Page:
High-Fructose Corn Syrup Vs. Sugar

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High-fructose corn syrup may take more blame than table sugar for causing health problems, but the two sweeteners are nearly the same. They’re almost identical chemically, they provide the same number of calories per gram and both are used as added sugars, which means they’re high in calories while lacking nutrients. The best way to protect your health is to limit your use of all added sugars, including high-fructose corn syrup and table sugar.

Compare Ingredients

  • High-fructose corn syrup is made by breaking down corn starch into molecules of glucose. Then enzymes are used to turn some of the glucose into fructose. The final product is called high-fructose corn syrup, or HFCS, because it contains more fructose than the pure glucose normally found in corn syrup. Formulas of HFCS contain either 42 percent or 55 percent fructose, with the remaining percentage consisting of glucose, reports the U.S. Food and Drug Administration.

    Sugar, also called sucrose or table sugar, is made by extracting and crystalizing sugars from sugar cane and beet root. Sugar consists of equals amounts of fructose and glucose, so it has 50 percent fructose.

Differences in Metabolism

  • The two sugars that make up sucrose and HFCS -- fructose and glucose -- are metabolized differently after they’re digested. Glucose easily enters the bloodstream, causes a spike in blood sugar and triggers the release of insulin. Every cell in the body uses glucose for energy. The liver only converts glucose into fat when the amount in the bloodstream exceeds energy needs.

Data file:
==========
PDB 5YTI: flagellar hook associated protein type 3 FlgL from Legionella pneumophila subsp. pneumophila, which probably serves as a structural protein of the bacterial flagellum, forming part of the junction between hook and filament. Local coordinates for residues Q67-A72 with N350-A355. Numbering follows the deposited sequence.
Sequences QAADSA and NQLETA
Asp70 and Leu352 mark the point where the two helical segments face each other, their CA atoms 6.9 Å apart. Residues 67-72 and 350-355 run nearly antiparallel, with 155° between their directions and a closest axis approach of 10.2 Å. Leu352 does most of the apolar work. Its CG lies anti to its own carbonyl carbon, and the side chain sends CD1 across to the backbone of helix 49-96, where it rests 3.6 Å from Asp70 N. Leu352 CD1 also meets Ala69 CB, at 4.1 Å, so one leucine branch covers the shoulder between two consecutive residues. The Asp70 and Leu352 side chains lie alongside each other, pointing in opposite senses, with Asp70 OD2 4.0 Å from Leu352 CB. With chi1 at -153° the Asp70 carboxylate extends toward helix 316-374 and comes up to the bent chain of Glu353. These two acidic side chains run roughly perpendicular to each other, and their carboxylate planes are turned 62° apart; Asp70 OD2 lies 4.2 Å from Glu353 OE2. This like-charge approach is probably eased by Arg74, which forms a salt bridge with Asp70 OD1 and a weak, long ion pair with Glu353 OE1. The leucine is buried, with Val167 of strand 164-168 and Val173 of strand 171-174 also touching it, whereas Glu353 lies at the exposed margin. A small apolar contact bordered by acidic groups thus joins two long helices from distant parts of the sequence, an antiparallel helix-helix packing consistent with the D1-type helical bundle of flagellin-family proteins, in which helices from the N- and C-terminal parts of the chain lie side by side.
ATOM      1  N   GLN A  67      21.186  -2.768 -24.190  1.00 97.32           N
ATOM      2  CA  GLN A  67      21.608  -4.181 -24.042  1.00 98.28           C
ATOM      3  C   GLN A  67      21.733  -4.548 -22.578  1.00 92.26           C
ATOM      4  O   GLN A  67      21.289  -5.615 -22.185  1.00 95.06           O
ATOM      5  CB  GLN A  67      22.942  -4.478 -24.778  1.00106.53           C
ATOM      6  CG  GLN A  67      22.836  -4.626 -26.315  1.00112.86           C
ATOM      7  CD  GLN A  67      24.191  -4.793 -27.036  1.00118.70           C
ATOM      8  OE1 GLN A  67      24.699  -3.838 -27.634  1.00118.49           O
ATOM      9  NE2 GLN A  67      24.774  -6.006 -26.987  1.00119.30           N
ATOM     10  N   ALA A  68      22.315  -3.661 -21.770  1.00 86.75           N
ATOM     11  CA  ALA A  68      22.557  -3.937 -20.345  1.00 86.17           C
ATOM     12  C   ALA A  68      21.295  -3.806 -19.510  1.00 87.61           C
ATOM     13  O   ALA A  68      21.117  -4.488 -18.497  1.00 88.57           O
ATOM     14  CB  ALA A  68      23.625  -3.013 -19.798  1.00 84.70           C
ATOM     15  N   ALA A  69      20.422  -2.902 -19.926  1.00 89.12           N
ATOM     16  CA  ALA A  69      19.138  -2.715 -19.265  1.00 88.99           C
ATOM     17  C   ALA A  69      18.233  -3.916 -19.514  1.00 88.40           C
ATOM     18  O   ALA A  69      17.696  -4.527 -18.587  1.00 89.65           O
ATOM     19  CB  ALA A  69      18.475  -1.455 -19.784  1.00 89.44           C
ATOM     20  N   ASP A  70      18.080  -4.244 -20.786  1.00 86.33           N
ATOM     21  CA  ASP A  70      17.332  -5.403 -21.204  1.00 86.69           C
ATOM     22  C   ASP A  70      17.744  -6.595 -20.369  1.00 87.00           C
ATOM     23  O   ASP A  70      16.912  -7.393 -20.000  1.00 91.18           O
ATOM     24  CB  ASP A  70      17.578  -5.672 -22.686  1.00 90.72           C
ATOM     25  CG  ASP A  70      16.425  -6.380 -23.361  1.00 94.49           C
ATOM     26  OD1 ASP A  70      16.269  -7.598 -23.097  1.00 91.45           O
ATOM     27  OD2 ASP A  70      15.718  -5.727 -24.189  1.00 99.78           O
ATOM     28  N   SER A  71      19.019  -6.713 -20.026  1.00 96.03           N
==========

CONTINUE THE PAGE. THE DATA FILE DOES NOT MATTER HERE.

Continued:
Fructose can only be metabolized in the liver, so it travels directly to the liver and has minimal, if any, impact on insulin and blood sugar. The liver generally converts fructose straight into fat. For this reason, overconsumption of fructose is associated with accumulation of fat in the liver, notes Harvard Health Publications.

Health Concerns

  • High-fructose corn syrup has been associated with high blood levels of triglycerides. But the fructose component causes the problem, which means too much sucrose could have the same effect, according to a report in Nutrition and Metabolism in November 2010.

    A study published in December 2013 in Nutrition Research reported that sucrose and HFCS have the same metabolic effect. Researchers found no differences in metabolic markers, such as insulin and glucose, between men and women that drank HFCS and the group that consumed sugar.

    The potential for weight gain is a problem associated with table sugar and HFCS because they’re both added to foods during processing. As added sugars, they contribute extra calories without the benefit of any nutritional value.

Intake Recommendations

  • It's important to track the amount of added sugar you consume because it's easy to get more than you realize, especially if you drink soft drinks or other sweetened beverages. For example, a 12-ounce can of cola may have as much as 33 grams, or 8 teaspoons, of sugar.

    Women should limit their added sugar intake to less than 6 teaspoons daily, while men should consume no more than 9 teaspoons, recommends the American Heart Association. The nutrition label reports total sugar, which includes natural and added sugars. The only way to identify the presence of sucrose and HFCS is to check the list of ingredients.

References

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